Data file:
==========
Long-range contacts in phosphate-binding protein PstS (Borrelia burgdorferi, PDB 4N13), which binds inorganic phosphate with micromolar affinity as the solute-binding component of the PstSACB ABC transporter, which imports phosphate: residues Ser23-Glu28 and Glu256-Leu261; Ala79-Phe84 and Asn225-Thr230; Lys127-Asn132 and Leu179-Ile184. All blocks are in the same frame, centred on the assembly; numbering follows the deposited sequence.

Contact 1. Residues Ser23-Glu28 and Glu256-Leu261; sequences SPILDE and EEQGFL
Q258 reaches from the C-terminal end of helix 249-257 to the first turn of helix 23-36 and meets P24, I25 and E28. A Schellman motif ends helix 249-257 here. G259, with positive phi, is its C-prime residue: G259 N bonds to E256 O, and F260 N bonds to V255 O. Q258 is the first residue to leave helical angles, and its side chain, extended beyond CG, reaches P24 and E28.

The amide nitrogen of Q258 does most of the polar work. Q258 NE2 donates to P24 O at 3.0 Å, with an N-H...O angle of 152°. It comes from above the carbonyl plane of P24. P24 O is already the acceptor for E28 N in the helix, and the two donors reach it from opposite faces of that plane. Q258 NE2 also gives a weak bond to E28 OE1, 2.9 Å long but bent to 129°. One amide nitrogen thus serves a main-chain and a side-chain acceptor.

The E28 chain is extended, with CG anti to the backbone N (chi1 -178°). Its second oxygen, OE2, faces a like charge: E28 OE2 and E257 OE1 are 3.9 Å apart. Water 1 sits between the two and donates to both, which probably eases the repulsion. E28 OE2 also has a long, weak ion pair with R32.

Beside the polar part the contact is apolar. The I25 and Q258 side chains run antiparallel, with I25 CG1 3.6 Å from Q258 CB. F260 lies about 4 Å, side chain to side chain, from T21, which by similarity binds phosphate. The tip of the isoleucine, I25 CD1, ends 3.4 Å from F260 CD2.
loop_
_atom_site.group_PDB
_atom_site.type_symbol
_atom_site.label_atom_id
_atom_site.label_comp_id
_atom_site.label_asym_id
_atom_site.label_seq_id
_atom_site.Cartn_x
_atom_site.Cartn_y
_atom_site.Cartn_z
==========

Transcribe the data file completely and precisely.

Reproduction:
Long-range contacts in phosphate-binding protein PstS (Borrelia burgdorferi, PDB 4N13), which binds inorganic phosphate with micromolar affinity as the solute-binding component of the PstSACB ABC transporter, which imports phosphate: residues Ser23-Glu28 and Glu256-Leu261; Ala79-Phe84 and Asn225-Thr230; Lys127-Asn132 and Leu179-Ile184. All blocks are in the same frame, centred on the assembly; numbering follows the deposited sequence.

Contact 1. Residues Ser23-Glu28 and Glu256-Leu261; sequences SPILDE and EEQGFL
Q258 reaches from the C-terminal end of helix 249-257 to the first turn of helix 23-36 and meets P24, I25 and E28. A Schellman motif ends helix 249-257 here. G259, with positive phi, is its C-prime residue: G259 N bonds to E256 O, and F260 N bonds to V255 O. Q258 is the first residue to leave helical angles, and its side chain, extended beyond CG, reaches P24 and E28.

The amide nitrogen of Q258 does most of the polar work. Q258 NE2 donates to P24 O at 3.0 Å, with an N-H...O angle of 152°. It comes from above the carbonyl plane of P24. P24 O is already the acceptor for E28 N in the helix, and the two donors reach it from opposite faces of that plane. Q258 NE2 also gives a weak bond to E28 OE1, 2.9 Å long but bent to 129°. One amide nitrogen thus serves a main-chain and a side-chain acceptor.

The E28 chain is extended, with CG anti to the backbone N (chi1 -178°). Its second oxygen, OE2, faces a like charge: E28 OE2 and E257 OE1 are 3.9 Å apart. Water 1 sits between the two and donates to both, which probably eases the repulsion. E28 OE2 also has a long, weak ion pair with R32.

Beside the polar part the contact is apolar. The I25 and Q258 side chains run antiparallel, with I25 CG1 3.6 Å from Q258 CB. F260 lies about 4 Å, side chain to side chain, from T21, which by similarity binds phosphate. The tip of the isoleucine, I25 CD1, ends 3.4 Å from F260 CD2.
loop_
_atom_site.group_PDB
_atom_site.type_symbol
_atom_site.label_atom_id
_atom_site.label_comp_id
_atom_site.label_asym_id
_atom_site.label_seq_id
_atom_site.Cartn_x
_atom_site.Cartn_y
_atom_site.Cartn_z